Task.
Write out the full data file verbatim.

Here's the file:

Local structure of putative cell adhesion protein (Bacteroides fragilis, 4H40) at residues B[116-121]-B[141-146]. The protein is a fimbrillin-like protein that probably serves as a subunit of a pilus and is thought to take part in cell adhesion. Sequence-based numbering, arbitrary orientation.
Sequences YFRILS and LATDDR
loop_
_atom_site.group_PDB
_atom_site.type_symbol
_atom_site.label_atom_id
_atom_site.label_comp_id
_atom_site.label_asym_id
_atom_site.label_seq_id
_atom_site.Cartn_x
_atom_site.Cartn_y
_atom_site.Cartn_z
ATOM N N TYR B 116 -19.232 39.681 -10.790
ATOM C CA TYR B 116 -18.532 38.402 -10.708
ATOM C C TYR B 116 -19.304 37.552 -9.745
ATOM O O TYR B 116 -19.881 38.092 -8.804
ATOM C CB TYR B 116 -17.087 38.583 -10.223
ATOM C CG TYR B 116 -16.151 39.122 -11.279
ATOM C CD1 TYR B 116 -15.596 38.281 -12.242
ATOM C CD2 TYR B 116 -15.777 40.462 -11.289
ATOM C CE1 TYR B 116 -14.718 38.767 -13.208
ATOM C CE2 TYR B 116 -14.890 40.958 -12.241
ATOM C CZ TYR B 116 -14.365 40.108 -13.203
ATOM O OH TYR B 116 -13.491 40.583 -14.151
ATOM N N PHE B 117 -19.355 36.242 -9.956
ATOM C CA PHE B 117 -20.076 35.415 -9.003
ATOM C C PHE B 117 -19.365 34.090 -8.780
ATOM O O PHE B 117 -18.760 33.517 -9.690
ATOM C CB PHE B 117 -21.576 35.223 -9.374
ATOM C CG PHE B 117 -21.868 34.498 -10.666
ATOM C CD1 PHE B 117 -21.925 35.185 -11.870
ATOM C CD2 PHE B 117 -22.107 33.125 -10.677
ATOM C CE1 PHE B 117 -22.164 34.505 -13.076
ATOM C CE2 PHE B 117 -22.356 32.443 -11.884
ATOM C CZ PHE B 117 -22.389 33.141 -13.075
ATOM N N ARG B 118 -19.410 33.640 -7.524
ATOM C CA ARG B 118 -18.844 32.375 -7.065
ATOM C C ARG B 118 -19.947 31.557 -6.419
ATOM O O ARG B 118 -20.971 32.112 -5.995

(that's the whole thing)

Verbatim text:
Local structure of putative cell adhesion protein (Bacteroides fragilis, 4H40) at residues B[116-121]-B[141-146]. The protein is a fimbrillin-like protein that probably serves as a subunit of a pilus and is thought to take part in cell adhesion. Sequence-based numbering, arbitrary orientation.
Sequences YFRILS and LATDDR
loop_
_atom_site.group_PDB
_atom_site.type_symbol
_atom_site.label_atom_id
_atom_site.label_comp_id
_atom_site.label_asym_id
_atom_site.label_seq_id
_atom_site.Cartn_x
_atom_site.Cartn_y
_atom_site.Cartn_z
ATOM N N TYR B 116 -19.232 39.681 -10.790
ATOM C CA TYR B 116 -18.532 38.402 -10.708
ATOM C C TYR B 116 -19.304 37.552 -9.745
ATOM O O TYR B 116 -19.881 38.092 -8.804
ATOM C CB TYR B 116 -17.087 38.583 -10.223
ATOM C CG TYR B 116 -16.151 39.122 -11.279
ATOM C CD1 TYR B 116 -15.596 38.281 -12.242
ATOM C CD2 TYR B 116 -15.777 40.462 -11.289
ATOM C CE1 TYR B 116 -14.718 38.767 -13.208
ATOM C CE2 TYR B 116 -14.890 40.958 -12.241
ATOM C CZ TYR B 116 -14.365 40.108 -13.203
ATOM O OH TYR B 116 -13.491 40.583 -14.151
ATOM N N PHE B 117 -19.355 36.242 -9.956
ATOM C CA PHE B 117 -20.076 35.415 -9.003
ATOM C C PHE B 117 -19.365 34.090 -8.780
ATOM O O PHE B 117 -18.760 33.517 -9.690
ATOM C CB PHE B 117 -21.576 35.223 -9.374
ATOM C CG PHE B 117 -21.868 34.498 -10.666
ATOM C CD1 PHE B 117 -21.925 35.185 -11.870
ATOM C CD2 PHE B 117 -22.107 33.125 -10.677
ATOM C CE1 PHE B 117 -22.164 34.505 -13.076
ATOM C CE2 PHE B 117 -22.356 32.443 -11.884
ATOM C CZ PHE B 117 -22.389 33.141 -13.075
ATOM N N ARG B 118 -19.410 33.640 -7.524
ATOM C CA ARG B 118 -18.844 32.375 -7.065
ATOM C C ARG B 118 -19.947 31.557 -6.419
ATOM O O ARG B 118 -20.971 32.112 -5.995